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Emma Amos embodied intersectionality in her art
Emma Amos, "American Girl," 1974. Etching and lift ground aquatint, 15 3/4 × 19 13/16 inches (image). Philadelphia Museum of Art, Purchased with the Lola Downin Peck Fund, 2018. © 2020 Emma Amos / Licensed by VAGA at Artists Rights Society (ARS), NY.



ATHENS, GA.- Emma Amos’s journey to become a distinguished artist is nothing short of extraordinary. She was interested in art from a young age, even though segregation prevented her from being able fully to enjoy and experience the arts in museums and other public “separate-but-equal” spaces. “Emma Amos: Color Odyssey,” a retrospective solo exhibition organized by the Georgia Museum of Art at the University of Georgia, not only shows her presence and growth as an artist, but also highlights the social change for which Amos fought.

“Emma Amos: Color Odyssey” will be on view at the Georgia Museum of Art January 30 through April 25, 2021, before traveling to the Munson-Williams-Proctor Arts Institute from June 19 to September 12, 2021, and the Philadelphia Museum of Art from October 9, 2021, to January 2, 2022. The exhibition includes over 60 works Amos made over the course of her career, with the earliest from the late 1950s and the latest around 2015. It includes examples of painting, printmaking and textile-based mixed-media works, which she moved among and recombined regularly.

Amos was the only woman in Spiral, a group of Black artists who came together to examine their relationship with art and activism. They often disagreed on key topics, usually regarding if and how they should address social issues as a group and within their art. Some members, including Amos, did not like separating “Black” art from all other art, but others saw no purpose in continuing Spiral if not to perpetuate the growth of the Black art scene. To Amos, being Black was a political statement, but she wanted to address various issues regarding race, gender, class, and power within the art world and in society as a whole, not just the adversities of Black people. After her death, it was even revealed that she was also a member of the Guerilla Girls, a feminist art collective whose members wear masks to keep their identities anonymous. Amos actively fought against misogyny in the art world and evolved as a feminist artist sensitive to the nuances of race, age and class-oriented politics of her time through her teaching and writing but most of all her art.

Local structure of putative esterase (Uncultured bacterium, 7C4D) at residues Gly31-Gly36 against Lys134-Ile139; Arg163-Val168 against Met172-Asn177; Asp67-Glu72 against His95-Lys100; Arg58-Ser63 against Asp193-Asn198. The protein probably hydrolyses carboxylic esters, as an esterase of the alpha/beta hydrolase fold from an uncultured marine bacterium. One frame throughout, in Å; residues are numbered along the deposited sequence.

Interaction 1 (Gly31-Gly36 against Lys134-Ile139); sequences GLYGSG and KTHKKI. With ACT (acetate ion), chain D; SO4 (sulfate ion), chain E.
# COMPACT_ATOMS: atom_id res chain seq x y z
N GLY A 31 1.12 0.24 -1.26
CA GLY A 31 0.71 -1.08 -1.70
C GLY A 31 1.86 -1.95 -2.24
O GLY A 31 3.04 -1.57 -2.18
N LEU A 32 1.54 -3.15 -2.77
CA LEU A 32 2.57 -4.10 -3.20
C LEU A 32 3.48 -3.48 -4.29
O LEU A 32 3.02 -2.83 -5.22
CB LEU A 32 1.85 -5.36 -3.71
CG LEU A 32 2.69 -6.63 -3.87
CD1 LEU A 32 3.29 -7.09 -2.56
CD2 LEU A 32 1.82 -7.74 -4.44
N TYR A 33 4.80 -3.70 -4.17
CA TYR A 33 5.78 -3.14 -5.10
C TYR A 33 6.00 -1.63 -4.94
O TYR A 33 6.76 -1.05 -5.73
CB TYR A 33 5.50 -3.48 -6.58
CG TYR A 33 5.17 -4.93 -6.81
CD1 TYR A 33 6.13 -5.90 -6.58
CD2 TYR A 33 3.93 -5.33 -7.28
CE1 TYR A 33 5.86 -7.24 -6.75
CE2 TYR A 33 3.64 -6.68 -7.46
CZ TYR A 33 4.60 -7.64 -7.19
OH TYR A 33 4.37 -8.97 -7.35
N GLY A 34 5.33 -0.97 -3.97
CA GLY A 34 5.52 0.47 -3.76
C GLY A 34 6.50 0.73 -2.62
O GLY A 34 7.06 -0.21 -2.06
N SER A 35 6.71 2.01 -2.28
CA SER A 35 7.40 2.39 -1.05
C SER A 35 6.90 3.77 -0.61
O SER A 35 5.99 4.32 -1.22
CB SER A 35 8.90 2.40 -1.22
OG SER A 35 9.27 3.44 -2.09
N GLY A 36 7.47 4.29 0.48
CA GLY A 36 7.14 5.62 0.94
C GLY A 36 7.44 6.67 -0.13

Amos knew that like many other artists of color, she would not receive immediate recognition by the art community. During the 2010s, she received a surge of attention due to participation in major traveling exhibitions. In 2016, the Georgia Museum of Art honored her with its Larry D. and Brenda A. Thompson Award. Shawnya L. Harris, Larry D. and Brenda A. Thompson Curator of African American and African Diasporic Art, had gotten to know Amos and had already began to work on her as the subject of an expansive exhibition.

Harris says, “Amos is one of several Black women artists whose contribution to art history deserves attention and critique. Putting together several decades worth of her work provides a special opportunity to learn more about her career, techniques and ideas, inviting re-evaluation and new audiences in relation to her artistic progression.” Amos died in May 2020, but her legacy lives on in the art she created and the contributions she made to a better society.

The museum is publishing a scholarly exhibition catalogue to accompany the show, with essays by Harris; Lisa Farrington of Howard University; artist LaToya Ruby Frazier; Laurel Garber, Park Family Assistant Curator of Prints and Drawings at the Philadelphia Museum of Art; artist Kay Walkingstick; and Phoebe Wolfskill, associate professor in the departments of American studies and African American and African Diaspora studies at Indiana University.

“Emma Amos: Color Odyssey” is sponsored by the National Endowment for the Arts, the Willson Center for Humanities and Arts, the W. Newton Morris Charitable Foundation and the Friends of the Georgia Museum of Art.










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